Getting Great Sounds: The Microphone Book imparts microphone tips and tricks of the pros to make them available to any sound engineer or home studio enthusiast. It explains aspects of all kinds of microphones, how they work, and how to use them in session recording. A well-known recording engineer with decades of industry experience, Tom Lubin presents technical information in a friendly, straightforward, and easy-to-grasp way, based on real-life experiences.
This third edition includes a review of key practices at the end of chapters and a new section that provides an overview of microphone manufacturers you may not have heard of. There are now over one hundred and fifty companies making microphones for studio applications of one form or another, and most are small companies owned by people who are passionate about good sound. These companies feature high quality microphones, and many use classic designs with more affordable prices.
How to choose and use microphones was once a skill passed down from senior sound engineers to their assistants as they would listen and learn by observation. Today, few large studios have assistant engineers, and an overwhelming number of studios are operated by their owners who are often self-taught and lack the benefit of the big-studio tutelage. This book is your guide to understanding the ins and outs of microphones and music studio production.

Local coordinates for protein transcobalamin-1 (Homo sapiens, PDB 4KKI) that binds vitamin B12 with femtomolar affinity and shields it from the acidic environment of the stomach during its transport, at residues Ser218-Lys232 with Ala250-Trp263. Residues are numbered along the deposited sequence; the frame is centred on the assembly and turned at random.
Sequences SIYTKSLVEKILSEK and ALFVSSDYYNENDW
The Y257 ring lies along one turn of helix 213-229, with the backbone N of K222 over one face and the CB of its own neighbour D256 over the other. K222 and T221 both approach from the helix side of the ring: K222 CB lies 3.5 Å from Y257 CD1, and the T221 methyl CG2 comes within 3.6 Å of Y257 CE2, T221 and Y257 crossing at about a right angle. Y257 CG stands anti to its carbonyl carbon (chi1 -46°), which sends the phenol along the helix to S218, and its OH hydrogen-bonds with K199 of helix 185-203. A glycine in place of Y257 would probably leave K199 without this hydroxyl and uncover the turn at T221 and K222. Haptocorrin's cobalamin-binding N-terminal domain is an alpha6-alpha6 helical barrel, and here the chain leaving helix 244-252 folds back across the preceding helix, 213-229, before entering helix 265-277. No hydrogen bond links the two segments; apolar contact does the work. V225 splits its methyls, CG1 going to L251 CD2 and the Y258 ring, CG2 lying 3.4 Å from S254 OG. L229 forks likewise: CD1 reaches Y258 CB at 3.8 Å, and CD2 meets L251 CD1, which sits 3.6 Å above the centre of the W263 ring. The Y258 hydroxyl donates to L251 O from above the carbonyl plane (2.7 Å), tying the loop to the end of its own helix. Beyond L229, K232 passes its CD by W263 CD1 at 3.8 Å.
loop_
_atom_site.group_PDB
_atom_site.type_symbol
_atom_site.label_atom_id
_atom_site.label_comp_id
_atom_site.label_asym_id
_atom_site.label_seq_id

Tom Lubin has held numerous positions in the recording and educational spheres throughout his long and illustrious career. He was the Western Australian representative for the Australian Film Television and Radio School and has held positions at the Film and Television Institute (Western Australia), The College of Recording Arts (San Francisco), field sales manager for Fostex, staff engineer at CBS Records Studios (San Francisco), Jimi Hendrix’s Electric Lady Studios, and Gold Star. He is a lifetime member of the National Academy of Recording Arts and Sciences
Chapter 1: The Development of the Microphone
Chapter 2: Microphone Types, Patterns, and Uses
Chapter 3: Understanding Sound and Hearing
Chapter 4: Polarity, Phase Cancellation, and Reverb
Chapter 5: Impedance and Balance
Chapter 6: Hum 101, DIs, and Related Transducers
Chapter 7: Accessories and Necessary Hardware
Chapter 8: Stereo Microphone Techniques
Chapter 9: The Recording Session
Chapter 10: Miking Drums
Chapter 11: Miking the Guitar and a Bit on Bass
Chapter 12: Miking Piano
Chapter 13: Miking Solo Acoustic Instruments and Vocals
Chapter 14: Miking Classical Acoustic Sections
Appendix A: Compressors and Limiters: A Brief Overview
Appendix B: An EQ Primer
Appendix C: Microphones You May Not Have Heard Of